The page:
Your gateway to Canada


Immigration Newsweek

By Atty. Henry Moyal


Q. I’m a US Citizen and I have married a Canadian lady in Los Angeles. I want to live in Canada and start the immigration processing but I am afraid that I will be denied. I was charged with a serious criminal offence fours years ago. I am embarrassed about it but I did my time and completed my sentence. Will I still be able to immigrate?

A. There are several factors that one must look at when it comes to criminal offences. They are: the Canadian equivalent of the foreign offence, whether the offence led to a conviction and the passage of time to render a person inadmissible or rehabilitated. In general, Canada will not allow a person to enter its country if a person has not been rehabilitated and/or found inadmissible. This was the case of singer Chris Brown who was recently denied entry to Canada and was forced to cancel two concerts in Toronto at the last minute. There is little doubt that his past assault charges were the reason for his denial and the special temporary resident permit was not issued on time. In your particular case, you have not mentioned the specific crime but if it was serious I will assume it was punishable in Canada for a term of at least ten years. Your actual sentence is not relevant. It is the Canadian equivalent that matters. Similarly, there is a difference between a conviction and if an act occurred that is a crime in Canada. If a person committed an act (although not convicted) that if it occurred in Canada, would be a criminal offence – that person could also be rendered inadmissible. A person is not likely not to be rehabilitated if only a few years have passed. In some cases, a passage of ten years renders a person automatically rehabilitated and no special permission is required. Given the above, it would seem that if you file a spousal application at this time you will face hurdles in order to be successful. If refused, you have a right to appeal.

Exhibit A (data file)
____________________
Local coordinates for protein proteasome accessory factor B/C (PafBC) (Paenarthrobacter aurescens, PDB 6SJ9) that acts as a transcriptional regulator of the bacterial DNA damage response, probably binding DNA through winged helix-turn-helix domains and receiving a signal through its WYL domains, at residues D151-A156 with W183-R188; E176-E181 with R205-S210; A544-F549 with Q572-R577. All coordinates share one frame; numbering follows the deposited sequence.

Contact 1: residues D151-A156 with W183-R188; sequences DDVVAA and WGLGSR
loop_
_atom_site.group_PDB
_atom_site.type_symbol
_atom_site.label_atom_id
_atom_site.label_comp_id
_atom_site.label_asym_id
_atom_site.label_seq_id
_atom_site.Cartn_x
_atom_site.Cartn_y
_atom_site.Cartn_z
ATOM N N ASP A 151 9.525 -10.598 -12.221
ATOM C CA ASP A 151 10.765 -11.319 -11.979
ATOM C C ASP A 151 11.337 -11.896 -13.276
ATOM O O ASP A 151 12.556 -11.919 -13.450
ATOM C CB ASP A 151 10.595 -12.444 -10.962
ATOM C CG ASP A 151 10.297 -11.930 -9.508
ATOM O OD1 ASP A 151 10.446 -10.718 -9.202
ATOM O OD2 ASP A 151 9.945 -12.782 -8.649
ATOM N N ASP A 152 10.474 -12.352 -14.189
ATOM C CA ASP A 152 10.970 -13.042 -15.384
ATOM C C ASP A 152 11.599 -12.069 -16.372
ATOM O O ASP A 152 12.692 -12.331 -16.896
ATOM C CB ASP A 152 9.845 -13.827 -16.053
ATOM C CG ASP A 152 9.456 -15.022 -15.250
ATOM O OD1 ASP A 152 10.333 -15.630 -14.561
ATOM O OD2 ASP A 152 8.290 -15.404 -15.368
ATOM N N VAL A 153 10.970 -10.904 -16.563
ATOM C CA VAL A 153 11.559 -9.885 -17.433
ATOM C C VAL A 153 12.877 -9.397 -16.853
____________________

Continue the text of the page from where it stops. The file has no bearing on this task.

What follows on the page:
If you have sufficient humanitarian and compassionate grounds you may be able to win an appeal.

Q. I became a permanent resident in 2005. I never applied for Canadian Citizenship. I was charged with a narcotics offence and assault last year. I finished my sentence of 2 months in jail and I thought my life was getting back on track until Canada Borders Agency sent me a letter requesting an interview for removal proceedings. What do I do?

A. Firstly, the CBSA letter is not an invitation but mandatory. You must attend. Second, there are several steps to removing someone and you can appeal. Therefore, it is unlikely you will be removed on the day of that interview. They probably want to gather more information about you to determine if they should proceed to the next step. Be sure to bring with you evidence of all ties to Canada ( marriage certificate, birth certificate of children, job letter, car, bank account) to convince them that your life is stable and your place is Canada. If they wish to proceed you will need to face a judge for an admissibility hearing. That is appealable. If you get to that stage, it’s serious and you should seek a professional lawyer’s help.

Q. I want to hire my niece in the Philippines as a caregiver. I live in a small town in Ontario and have two baby girls. I understand that the caregiver program allows workers to be live-out but I doubt my niece will want to live alone. Can I just hire her a live-in caregiver?

A. No. All LMIA applications sent by employers after November 30, 2014 fall under the new rules. You cannot force your niece to be live-in. If she does come to Canada and lives with you, you cannot reduce her pay for room and board. Under new rules, she must apply for a regular low skill work permit as a caregiver. It should be noted that applicants
who do come to work as caregivers under the new rules must be aware of what lies ahead. In particular, such applicants will only be able to become permanent residents after 24 months of employment if they pass an English test and have their education assessed (with a passing grade of at least one year post secondary Canadian equivalent).

Attorney Henry Moyal is a certified and licensed immigration lawyer in Toronto, Ontario.The above article is general advice only and is not intended to act as a legal document.Send questions to Attorney Moyal by email or call 416 733 3193